Welcome to the very first Wednesday edition of millionaire habits. Every Wednesday, I answer a frequently asked question so more than 20,000 people on Millionaire Habits can benefit from the answer.
💡 Question: “Steve, I keep my emergency fund in the stock market, but you’ve said that’s a bad idea. Why shouldn’t I invest my emergency fund so it grows?”
Investing your emergency fund sounds great on the surface, but it’s a bad idea for long-term money management (and basic tax implications).
Investing your emergency fund is a bad idea because you always want to be in control of when you sell stock.
While investing can potentially yield higher returns, there are four primary reasons why you shouldn’t invest your emergency fund:
- Risk of loss: Investments inherently come with risk. They can fluctuate in value and may result in losses, especially in the short term. If your emergency fund is invested and the market experiences a downturn, you may be forced to sell your investments at a loss to access the funds when you need them the most.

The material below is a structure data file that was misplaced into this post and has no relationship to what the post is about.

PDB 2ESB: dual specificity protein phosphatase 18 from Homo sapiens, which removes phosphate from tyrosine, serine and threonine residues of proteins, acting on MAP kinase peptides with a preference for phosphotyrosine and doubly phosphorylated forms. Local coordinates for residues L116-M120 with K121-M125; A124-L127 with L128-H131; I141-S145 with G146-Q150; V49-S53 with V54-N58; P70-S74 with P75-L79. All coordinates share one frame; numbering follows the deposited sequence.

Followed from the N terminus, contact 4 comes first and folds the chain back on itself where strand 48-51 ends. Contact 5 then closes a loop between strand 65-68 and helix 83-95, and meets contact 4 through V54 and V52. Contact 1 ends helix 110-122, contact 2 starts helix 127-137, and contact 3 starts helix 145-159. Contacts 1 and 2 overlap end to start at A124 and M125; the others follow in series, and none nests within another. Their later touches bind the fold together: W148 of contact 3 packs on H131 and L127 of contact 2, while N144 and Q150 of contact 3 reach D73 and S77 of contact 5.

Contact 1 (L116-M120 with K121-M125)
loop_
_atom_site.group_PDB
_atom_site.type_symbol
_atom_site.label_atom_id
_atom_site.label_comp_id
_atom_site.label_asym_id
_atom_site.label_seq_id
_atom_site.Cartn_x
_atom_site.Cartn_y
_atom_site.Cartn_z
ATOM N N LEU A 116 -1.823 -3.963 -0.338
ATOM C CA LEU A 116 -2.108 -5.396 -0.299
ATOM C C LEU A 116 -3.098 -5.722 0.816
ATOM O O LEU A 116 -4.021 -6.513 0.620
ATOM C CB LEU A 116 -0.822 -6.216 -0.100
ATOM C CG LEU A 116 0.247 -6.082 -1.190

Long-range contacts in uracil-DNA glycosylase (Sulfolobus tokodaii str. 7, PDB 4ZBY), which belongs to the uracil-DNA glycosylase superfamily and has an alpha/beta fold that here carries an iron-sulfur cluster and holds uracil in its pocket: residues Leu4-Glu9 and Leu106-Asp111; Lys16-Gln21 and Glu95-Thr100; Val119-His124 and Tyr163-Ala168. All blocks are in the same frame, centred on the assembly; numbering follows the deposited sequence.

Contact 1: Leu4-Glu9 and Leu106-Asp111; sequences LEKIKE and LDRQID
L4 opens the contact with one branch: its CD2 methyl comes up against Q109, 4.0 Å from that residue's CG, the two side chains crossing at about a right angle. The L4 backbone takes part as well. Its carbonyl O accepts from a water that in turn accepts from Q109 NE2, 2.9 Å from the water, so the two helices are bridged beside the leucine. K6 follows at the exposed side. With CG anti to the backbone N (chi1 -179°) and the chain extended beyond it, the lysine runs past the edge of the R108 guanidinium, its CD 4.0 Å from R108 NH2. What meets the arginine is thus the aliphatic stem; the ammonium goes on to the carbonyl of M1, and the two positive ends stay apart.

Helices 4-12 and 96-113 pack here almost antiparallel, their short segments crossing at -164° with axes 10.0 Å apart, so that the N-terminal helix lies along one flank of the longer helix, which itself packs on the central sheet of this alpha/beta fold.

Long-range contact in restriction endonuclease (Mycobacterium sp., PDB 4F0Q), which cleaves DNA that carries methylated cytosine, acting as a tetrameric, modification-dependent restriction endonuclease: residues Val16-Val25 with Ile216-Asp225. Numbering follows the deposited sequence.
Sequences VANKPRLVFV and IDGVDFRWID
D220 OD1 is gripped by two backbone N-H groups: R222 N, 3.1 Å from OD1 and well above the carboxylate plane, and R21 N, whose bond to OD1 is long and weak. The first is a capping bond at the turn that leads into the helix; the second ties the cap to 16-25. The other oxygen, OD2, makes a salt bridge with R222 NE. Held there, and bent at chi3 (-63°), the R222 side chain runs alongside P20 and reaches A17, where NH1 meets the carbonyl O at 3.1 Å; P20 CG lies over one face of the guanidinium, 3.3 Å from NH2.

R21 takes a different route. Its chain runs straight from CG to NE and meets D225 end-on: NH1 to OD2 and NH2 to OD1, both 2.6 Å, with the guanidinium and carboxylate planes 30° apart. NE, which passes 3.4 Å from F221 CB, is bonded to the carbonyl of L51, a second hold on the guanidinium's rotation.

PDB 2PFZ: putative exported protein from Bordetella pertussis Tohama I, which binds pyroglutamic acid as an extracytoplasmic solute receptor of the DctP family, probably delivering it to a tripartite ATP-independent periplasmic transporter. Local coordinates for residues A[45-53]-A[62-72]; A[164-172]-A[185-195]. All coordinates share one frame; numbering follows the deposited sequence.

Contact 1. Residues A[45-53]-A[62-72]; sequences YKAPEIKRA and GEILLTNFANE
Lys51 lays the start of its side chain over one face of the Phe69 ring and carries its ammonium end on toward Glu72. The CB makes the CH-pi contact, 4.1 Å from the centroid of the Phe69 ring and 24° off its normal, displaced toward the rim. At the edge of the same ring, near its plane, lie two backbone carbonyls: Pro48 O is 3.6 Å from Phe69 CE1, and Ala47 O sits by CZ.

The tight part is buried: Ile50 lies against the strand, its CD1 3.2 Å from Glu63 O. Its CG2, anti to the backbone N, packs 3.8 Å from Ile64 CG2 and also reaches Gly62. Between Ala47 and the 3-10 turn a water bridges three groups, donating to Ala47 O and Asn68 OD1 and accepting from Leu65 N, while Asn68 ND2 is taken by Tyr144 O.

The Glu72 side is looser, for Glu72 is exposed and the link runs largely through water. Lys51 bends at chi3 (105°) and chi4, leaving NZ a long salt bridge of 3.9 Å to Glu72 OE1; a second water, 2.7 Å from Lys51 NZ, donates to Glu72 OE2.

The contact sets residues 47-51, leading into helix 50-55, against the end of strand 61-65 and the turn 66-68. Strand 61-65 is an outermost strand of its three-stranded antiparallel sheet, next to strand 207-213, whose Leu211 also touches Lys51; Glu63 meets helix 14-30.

- Liquidity concerns: In times of emergencies, you may require immediate access to cash. Investing your emergency fund may tie up your money in assets that are not easily liquidated. Realizing the value of your investments and converting them into cash can take time, and you might incur penalties or fees for early withdrawals.
- Capital gains taxes: You’ll be responsible for capital gains taxes if you sell stock that increased in value. This means your unexpected expense forced you to sell a stock you wouldn’t have sold otherwise and increased your tax liability – a double whammy.
- Opportunity cost: The primary purpose of an emergency fund is not to generate significant wealth but to provide financial security and peace of mind. The potential gains from investing your emergency fund might not outweigh the benefits of having readily accessible cash for unexpected situations.
What should you do instead? Separate your emergency fund into a High-Yield-Savings-Account, or HYSA (there are plenty of options right now).
For instance, our Ally savings account generates more than 4% guaranteed returns. Our emergency fund is separate, safe, and guaranteed.
Note: This email is NOT sponsored by Ally. I tell it like it is, with or without a company paying me to do so.